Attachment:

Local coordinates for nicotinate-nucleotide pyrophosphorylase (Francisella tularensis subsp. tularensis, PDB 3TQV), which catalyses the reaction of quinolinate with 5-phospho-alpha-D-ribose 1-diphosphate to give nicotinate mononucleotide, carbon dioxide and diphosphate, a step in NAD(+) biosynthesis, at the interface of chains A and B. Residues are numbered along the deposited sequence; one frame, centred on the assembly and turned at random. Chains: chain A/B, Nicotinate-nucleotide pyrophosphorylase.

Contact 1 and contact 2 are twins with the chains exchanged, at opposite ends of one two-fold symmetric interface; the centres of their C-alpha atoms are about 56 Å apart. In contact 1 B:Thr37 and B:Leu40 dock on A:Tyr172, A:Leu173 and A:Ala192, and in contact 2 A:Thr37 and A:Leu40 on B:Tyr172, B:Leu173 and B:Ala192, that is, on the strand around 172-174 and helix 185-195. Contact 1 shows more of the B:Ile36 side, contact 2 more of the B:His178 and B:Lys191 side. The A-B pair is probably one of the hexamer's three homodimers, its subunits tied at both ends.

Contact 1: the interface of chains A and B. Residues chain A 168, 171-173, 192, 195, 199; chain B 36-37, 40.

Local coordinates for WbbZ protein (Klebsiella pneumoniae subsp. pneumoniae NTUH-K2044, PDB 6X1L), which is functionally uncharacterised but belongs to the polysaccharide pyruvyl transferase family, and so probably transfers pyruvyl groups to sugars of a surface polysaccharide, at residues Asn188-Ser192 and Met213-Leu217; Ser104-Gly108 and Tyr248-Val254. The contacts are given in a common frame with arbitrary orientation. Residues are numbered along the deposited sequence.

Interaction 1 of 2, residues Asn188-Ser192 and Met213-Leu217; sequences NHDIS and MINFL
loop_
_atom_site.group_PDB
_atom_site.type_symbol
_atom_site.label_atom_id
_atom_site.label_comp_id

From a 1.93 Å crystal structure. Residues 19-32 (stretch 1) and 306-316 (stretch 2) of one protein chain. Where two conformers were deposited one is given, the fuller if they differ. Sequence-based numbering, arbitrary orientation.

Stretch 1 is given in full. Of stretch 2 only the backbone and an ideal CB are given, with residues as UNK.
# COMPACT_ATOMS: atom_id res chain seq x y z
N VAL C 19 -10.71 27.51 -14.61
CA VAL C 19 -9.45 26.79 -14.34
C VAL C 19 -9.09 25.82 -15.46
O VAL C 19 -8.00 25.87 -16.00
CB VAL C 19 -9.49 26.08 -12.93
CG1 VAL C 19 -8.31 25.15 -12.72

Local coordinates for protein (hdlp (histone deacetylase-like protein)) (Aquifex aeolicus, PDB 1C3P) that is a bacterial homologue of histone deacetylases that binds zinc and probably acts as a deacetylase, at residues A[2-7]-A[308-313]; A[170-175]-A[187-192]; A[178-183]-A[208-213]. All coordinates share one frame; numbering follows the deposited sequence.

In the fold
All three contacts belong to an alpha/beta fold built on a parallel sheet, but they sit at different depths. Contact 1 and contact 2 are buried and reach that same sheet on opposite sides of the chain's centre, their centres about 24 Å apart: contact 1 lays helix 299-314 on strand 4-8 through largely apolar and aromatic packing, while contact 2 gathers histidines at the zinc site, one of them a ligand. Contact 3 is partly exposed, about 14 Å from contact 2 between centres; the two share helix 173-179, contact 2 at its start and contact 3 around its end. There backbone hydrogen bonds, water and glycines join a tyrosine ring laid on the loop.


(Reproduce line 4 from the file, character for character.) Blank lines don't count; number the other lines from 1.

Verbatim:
Local coordinates for WbbZ protein (Klebsiella pneumoniae subsp. pneumoniae NTUH-K2044, PDB 6X1L), which is functionally uncharacterised but belongs to the polysaccharide pyruvyl transferase family, and so probably transfers pyruvyl groups to sugars of a surface polysaccharide, at residues Asn188-Ser192 and Met213-Leu217; Ser104-Gly108 and Tyr248-Val254. The contacts are given in a common frame with arbitrary orientation. Residues are numbered along the deposited sequence.